January Favorites

In December I finally subscribed to Austin Kleon’s newsletter. Each Friday he sends a list of 10 things he’s into. Considering that my weekend starts on Friday, that’s excellent reading for the weekend. So, in honor of Kleon and his famous Steal Like An Artist, I’m going to steal from this artist.

I’ll start with the thing that made me start this list:

Austin Kleon’s newsletter and blog. If you don’t follow this guy, you should. He’s great on all his social media platforms, balancing work life and personal life. He also has the most photogenic family ever.

Other Internet Media Things

A few weeks ago Marie Kondo’s second book on organizing came out. Of course, I sell this book (it’s a bestseller), but as an archivist (someone who focuses on collecting) I dislike its emphasis on present-feeling emotions. That’s why I’m glad counterculture exists. In “The Tao of Trash” and “Sifting: Technology, Trash, & Digging for Memories” the New England Media & Memory Coalition examine the arbitrariness of “value.”… Sort of like the arbitrariness of “sparking joy.”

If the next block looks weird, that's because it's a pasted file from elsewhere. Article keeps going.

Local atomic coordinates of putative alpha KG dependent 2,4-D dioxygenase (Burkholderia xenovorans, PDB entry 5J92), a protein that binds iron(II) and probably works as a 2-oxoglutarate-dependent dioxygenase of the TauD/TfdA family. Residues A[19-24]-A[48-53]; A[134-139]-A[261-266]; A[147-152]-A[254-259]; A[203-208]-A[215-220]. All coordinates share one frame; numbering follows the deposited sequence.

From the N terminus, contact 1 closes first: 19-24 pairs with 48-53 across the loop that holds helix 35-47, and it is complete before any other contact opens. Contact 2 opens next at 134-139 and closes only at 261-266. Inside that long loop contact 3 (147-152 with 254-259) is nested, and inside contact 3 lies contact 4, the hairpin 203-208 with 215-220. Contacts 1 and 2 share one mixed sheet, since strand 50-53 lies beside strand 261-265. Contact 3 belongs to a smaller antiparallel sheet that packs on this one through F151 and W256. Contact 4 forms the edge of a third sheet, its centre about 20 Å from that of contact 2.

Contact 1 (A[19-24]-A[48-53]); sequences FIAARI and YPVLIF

The Expatriates by Janice Y. K. Lee crafts a heart-wrenching tale of three women, all American expatriates living in Hong Kong. Mercy, in her mid-twenties and without a job or direction; Hilary, struck between the two tidal forces of her husband’s midlife crisis and affair, and the stalled adoption of a child; and Margaret, mother of three who literally loses her youngest child on while on a short trip to Seoul. As a chronic list-maker, I’m creating a brand new personal reading list just to put this book at the top: Fiction – The Complex Inner Lives of Women. (I just don’t know where this list will live just yet.) Lee puts into words what would be otherwis unmentionable. It’s beautiful and harrowing and foreign and familiar.

Movies & Television

A Girl Walks Home Alone at Night (2014). I’m not sure why it took me so long to come to this film, but this is what I want horror to become. This Persian-language American horror film takes place in the fictional Iranian ghost town of Bad City (its name implies the seedy underworld that it depicts). The film’s director, Ana Lily Amirpour, describes it as “the first Iranian vampire Western.” The plot follows Arash, a hard-working young man; Hossein, Arash’s heroin-addicted father; Saeed, a pimp and drug pusher; Atti, a prostitute working for Saeed; The Girl, a music-obsessed loner who stalks those she finds on the streets late at night; and a cat. I especially love the visual of the chador replacing the traditional “Dracula” cape. I have a new favorite fictional vampire. Skateboarding into the night.